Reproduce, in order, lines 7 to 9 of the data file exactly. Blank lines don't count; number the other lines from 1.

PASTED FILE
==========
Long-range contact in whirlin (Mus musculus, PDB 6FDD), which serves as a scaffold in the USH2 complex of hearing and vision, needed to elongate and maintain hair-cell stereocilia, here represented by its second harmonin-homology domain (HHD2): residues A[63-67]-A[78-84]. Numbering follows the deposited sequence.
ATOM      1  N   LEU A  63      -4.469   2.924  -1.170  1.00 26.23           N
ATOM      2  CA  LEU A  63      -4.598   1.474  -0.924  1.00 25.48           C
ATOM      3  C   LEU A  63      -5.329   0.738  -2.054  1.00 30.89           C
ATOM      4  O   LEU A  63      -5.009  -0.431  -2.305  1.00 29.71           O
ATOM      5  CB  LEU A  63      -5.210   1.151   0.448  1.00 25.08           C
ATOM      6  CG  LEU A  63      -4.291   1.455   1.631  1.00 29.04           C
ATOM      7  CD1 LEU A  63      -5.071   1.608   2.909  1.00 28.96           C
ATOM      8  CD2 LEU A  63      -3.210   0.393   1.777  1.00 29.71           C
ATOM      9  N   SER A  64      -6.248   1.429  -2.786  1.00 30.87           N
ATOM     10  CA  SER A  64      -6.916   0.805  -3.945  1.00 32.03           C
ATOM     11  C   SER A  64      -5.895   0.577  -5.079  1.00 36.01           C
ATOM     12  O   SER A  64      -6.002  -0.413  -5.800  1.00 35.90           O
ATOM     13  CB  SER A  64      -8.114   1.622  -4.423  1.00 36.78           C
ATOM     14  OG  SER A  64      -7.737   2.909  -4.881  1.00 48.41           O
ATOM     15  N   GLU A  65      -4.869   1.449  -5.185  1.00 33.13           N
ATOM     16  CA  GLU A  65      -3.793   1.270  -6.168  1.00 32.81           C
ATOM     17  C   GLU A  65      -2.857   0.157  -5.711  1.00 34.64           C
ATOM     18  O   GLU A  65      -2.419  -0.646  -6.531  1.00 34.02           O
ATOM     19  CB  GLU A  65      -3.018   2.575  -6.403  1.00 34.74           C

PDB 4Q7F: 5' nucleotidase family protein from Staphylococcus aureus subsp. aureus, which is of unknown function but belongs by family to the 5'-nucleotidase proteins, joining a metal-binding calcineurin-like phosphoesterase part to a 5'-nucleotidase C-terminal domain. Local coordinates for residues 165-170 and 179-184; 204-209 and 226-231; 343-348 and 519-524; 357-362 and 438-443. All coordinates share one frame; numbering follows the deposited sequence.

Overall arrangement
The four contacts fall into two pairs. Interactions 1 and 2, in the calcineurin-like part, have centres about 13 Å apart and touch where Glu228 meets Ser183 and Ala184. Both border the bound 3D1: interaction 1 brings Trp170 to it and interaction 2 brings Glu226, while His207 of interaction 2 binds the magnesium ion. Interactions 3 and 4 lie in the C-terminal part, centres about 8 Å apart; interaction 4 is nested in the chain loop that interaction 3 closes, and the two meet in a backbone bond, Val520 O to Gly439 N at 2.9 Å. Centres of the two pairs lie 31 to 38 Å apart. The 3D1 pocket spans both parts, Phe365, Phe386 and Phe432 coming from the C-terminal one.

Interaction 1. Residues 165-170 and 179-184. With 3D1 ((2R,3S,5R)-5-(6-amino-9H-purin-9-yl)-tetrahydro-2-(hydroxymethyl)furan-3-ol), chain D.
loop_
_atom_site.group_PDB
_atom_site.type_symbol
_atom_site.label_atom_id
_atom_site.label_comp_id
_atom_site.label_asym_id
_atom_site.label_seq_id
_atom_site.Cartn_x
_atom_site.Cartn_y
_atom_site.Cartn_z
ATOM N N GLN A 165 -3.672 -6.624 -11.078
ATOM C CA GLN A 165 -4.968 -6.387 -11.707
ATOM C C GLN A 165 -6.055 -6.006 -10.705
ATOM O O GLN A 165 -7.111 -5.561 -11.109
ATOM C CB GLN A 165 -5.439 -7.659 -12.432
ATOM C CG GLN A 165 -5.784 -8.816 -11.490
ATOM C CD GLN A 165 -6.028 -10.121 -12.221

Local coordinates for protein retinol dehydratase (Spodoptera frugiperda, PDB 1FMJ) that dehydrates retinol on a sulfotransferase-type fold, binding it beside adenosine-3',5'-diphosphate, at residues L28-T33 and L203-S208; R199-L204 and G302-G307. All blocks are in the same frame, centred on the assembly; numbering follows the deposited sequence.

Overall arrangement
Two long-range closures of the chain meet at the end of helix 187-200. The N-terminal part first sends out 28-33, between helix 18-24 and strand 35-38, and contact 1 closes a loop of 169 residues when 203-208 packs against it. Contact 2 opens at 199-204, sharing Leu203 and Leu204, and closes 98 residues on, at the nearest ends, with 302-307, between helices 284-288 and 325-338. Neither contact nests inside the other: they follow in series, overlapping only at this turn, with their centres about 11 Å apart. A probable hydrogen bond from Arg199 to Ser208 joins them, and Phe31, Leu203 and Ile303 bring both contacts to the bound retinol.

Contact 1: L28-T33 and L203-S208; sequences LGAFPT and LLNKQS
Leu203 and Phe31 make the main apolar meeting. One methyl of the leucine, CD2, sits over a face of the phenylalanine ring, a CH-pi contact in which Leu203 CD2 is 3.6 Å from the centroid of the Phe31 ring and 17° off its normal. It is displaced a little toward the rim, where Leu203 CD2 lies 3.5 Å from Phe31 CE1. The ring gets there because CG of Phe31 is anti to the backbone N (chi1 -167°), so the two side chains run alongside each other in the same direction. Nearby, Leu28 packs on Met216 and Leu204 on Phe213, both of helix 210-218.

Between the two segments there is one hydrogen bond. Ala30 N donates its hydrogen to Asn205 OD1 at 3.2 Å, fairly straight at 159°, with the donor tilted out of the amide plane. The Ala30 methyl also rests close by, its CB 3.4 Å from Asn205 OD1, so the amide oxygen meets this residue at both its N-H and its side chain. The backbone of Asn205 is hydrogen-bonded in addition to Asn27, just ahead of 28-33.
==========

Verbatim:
ATOM      6  CG  LEU A  63      -4.291   1.455   1.631  1.00 29.04           C
ATOM      7  CD1 LEU A  63      -5.071   1.608   2.909  1.00 28.96           C
ATOM      8  CD2 LEU A  63      -3.210   0.393   1.777  1.00 29.71           C